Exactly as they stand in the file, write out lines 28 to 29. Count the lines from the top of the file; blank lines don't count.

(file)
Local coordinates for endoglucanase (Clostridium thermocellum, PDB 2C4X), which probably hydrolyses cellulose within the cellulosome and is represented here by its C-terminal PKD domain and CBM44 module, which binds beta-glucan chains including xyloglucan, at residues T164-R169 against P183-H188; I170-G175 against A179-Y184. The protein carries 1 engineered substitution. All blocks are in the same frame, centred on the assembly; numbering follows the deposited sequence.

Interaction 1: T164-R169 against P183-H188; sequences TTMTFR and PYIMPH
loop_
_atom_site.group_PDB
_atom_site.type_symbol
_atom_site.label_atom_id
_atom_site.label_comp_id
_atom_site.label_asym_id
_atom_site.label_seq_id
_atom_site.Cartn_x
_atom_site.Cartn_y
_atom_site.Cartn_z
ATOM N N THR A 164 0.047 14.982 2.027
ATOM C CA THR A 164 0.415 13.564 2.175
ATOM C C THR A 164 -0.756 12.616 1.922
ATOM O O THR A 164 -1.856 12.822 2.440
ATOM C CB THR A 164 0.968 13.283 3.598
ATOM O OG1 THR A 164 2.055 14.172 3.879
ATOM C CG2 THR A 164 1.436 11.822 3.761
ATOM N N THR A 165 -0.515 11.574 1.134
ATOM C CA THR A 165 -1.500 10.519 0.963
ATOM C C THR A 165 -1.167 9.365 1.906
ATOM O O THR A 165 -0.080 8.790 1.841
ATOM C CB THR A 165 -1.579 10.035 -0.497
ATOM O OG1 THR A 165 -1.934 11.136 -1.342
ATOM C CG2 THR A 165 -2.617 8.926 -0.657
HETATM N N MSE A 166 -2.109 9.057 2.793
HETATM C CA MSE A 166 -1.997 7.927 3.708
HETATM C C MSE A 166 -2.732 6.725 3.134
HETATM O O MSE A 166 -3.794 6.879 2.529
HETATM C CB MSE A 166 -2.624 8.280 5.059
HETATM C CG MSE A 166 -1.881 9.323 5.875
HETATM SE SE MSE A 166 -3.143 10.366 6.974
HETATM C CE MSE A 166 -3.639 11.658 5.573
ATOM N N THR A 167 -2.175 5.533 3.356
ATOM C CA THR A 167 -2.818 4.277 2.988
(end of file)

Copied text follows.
HETATM C CA MSE A 166 -1.997 7.927 3.708
HETATM C C MSE A 166 -2.732 6.725 3.134